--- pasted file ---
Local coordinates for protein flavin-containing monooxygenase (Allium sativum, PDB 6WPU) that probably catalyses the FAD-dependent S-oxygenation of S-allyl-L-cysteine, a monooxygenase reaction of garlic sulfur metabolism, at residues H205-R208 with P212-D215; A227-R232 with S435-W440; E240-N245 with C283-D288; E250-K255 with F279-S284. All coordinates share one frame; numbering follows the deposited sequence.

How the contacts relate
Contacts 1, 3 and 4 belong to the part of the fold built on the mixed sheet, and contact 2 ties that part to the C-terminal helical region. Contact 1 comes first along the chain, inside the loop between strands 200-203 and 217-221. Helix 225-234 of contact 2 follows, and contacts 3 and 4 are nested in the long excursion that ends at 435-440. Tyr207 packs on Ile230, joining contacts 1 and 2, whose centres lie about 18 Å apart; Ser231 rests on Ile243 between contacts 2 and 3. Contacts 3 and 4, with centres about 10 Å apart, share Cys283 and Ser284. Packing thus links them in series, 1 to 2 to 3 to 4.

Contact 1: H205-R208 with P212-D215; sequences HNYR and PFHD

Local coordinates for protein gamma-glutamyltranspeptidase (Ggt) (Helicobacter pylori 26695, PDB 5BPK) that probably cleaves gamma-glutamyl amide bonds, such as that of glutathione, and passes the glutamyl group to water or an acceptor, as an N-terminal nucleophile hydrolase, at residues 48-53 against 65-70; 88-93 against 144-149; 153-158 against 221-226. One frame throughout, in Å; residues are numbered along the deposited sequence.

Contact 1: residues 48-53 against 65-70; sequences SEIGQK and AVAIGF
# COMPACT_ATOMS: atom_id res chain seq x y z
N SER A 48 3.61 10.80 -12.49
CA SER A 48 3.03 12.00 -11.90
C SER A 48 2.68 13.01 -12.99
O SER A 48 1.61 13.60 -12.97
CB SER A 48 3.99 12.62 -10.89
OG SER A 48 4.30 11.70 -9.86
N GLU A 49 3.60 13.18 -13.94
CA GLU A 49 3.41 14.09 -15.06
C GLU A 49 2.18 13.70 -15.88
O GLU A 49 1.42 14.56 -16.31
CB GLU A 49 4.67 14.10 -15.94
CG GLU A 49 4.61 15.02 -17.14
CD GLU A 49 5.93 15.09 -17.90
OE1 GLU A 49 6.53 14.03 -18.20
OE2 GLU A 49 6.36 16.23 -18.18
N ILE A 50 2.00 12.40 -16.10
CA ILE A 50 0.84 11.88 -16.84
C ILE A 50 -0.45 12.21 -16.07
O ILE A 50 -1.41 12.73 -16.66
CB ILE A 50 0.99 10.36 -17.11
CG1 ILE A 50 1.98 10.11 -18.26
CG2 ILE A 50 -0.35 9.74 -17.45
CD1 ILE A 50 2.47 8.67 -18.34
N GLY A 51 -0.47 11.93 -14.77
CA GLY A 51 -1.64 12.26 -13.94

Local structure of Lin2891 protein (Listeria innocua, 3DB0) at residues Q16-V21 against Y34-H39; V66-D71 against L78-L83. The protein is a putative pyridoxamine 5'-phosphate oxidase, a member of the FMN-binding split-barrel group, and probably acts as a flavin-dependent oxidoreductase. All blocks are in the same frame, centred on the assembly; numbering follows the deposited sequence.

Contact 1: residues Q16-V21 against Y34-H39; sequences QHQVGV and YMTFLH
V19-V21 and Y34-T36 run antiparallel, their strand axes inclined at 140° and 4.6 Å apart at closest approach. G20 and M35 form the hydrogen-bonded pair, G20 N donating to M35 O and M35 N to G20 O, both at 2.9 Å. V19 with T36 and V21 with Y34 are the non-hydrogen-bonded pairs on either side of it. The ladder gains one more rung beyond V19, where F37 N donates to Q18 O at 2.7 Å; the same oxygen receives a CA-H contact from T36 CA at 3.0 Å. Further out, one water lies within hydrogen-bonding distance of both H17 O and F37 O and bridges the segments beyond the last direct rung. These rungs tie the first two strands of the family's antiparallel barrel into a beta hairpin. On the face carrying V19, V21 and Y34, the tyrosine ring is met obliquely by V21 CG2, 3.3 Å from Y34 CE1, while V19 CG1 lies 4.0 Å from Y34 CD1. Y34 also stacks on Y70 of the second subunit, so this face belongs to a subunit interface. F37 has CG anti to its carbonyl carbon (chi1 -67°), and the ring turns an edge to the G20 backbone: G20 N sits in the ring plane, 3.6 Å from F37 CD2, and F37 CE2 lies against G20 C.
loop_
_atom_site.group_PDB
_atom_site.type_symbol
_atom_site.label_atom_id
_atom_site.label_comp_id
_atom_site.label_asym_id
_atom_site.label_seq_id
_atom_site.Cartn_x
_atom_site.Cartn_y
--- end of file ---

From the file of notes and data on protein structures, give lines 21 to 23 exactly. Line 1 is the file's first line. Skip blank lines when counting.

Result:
OE1 GLU A 49 6.53 14.03 -18.20
OE2 GLU A 49 6.36 16.23 -18.18
N ILE A 50 2.00 12.40 -16.10